Have you ever been to a restaurant and got killer service? I mean the kind of service where the waiter delivered an unforgettable experience and left you feeling cared for, valued and satisfied? Contrast that with another time when you were waited on by a person who definitely did not want be there, let alone take care of your table’s needs. If you go out to eat at all, you’ve probably experienced both ends of the spectrum. Sometimes I’ve attributed the difference in service to the waiter’s natural disposition or if they are having a good day or not. But I believe that when you distill it down, the difference usually comes down to one thing…personal ownership.
Let me ask you this. Let’s say you own a business. If you could choose between these two waiters to work at your company as an apprentice, which would it be? Which do you think would rise to the occasion and become an exceptional employee? The one who shows up ready to deliver an amazing customer experience, or the guy who does the minimum that’s expected of him and leaves your customers with a bad taste in their mouth? It probably goes without saying that any business owner in their right mind would hire the former rather than the latter.
I don’t think it can be overstated how important ownership is in your career. The best career advice I ever received was from my father. I obviously didn’t have a recorder running, but it was something like this… “The best employees/entrepreneurs treat their job with ownership. When they see a piece of trash in the parking lot, they pick it up. If there’s a job undone, it’s there’s to do. They never say, ‘that’s not my job’ and they never talk bad about their managers to other people. They own what they got, they seek to own more, and where other people get frustrated by obstacles, they see business and career opportunities.”
If you’re frustrated or stagnated in your career, consider increasing the ownership you have of your own work. I think you will be surprised by the positive changes in your personal career advancement and/or your business’s performance.
Practical next steps:
1. Own What You Got
Take a hard look at your work performance recently. Are you actually executing on everything you are supposed to? Have you let some less important job responsibilities slip through the cracks? Are you consistently delivering on internal and external customer expectations? If you answered no to any of those, start now. Start taking ownership of what’s been given to you before looking for more (or asking for a promotion/raise).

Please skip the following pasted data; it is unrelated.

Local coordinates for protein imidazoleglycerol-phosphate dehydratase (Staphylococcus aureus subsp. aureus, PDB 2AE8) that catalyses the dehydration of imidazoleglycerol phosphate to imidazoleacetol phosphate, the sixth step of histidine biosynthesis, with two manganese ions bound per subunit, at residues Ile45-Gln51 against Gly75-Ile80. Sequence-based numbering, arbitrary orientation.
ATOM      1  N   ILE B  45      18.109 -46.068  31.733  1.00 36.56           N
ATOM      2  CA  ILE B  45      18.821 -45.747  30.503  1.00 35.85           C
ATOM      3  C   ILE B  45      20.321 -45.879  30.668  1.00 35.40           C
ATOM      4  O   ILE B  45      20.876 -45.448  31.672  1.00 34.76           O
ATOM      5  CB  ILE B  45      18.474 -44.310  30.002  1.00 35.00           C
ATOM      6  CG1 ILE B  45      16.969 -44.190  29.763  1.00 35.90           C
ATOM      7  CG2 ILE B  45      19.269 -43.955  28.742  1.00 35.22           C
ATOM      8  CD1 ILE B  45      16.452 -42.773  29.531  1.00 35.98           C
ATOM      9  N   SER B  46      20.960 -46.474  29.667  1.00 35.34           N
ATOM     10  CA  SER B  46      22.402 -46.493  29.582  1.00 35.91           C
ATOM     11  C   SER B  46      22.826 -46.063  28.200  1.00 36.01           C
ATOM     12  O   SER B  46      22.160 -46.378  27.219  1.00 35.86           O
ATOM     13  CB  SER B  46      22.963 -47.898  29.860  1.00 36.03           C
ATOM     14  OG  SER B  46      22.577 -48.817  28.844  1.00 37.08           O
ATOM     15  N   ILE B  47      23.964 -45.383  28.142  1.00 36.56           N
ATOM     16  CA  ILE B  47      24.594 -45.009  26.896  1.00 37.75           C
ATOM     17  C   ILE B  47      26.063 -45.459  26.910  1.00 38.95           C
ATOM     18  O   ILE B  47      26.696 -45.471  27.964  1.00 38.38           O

2. Own Some More
If you believe you are executing on all the basic requirements of your job, take it upon yourself to see if there are any improvements or over above efforts you can make to add value to your customers or employer. (Don’t skip past step one though; the last thing your boss wants to hear is that you want more work (a promotion) when you’re not even handling what you have right now.) Seek to add value to coworkers who are struggling. Look up and look around to see if there’s anyone you can help.
3. Create Even More to Own
Once you are consistently delivering over and above results, you’ll see that your boss and customers are starting to take notice and maybe you’ve even been rewarded by a promotion. Don’t stop there though. Keep innovating. When you see some trash in the parking lot, pick it up. When you identify a potentially confused customer, spend some extra time helping them come to a resolution. Are there faulty systems causing employees or customers some frustration? Propose some alternatives. Is there something your boss hates doing and always complains about? Ask to do it for them.
Whatever you do, don’t complain. Don’t gossip about your manager, and definitely don’t talk bad about your customers. Step up to the plate and treat your work as if you were the CEO, and you’ll be amazed at the results.
This article was originally published by Josh Newman @ reallyreallybadly.com on 18-Nov-2019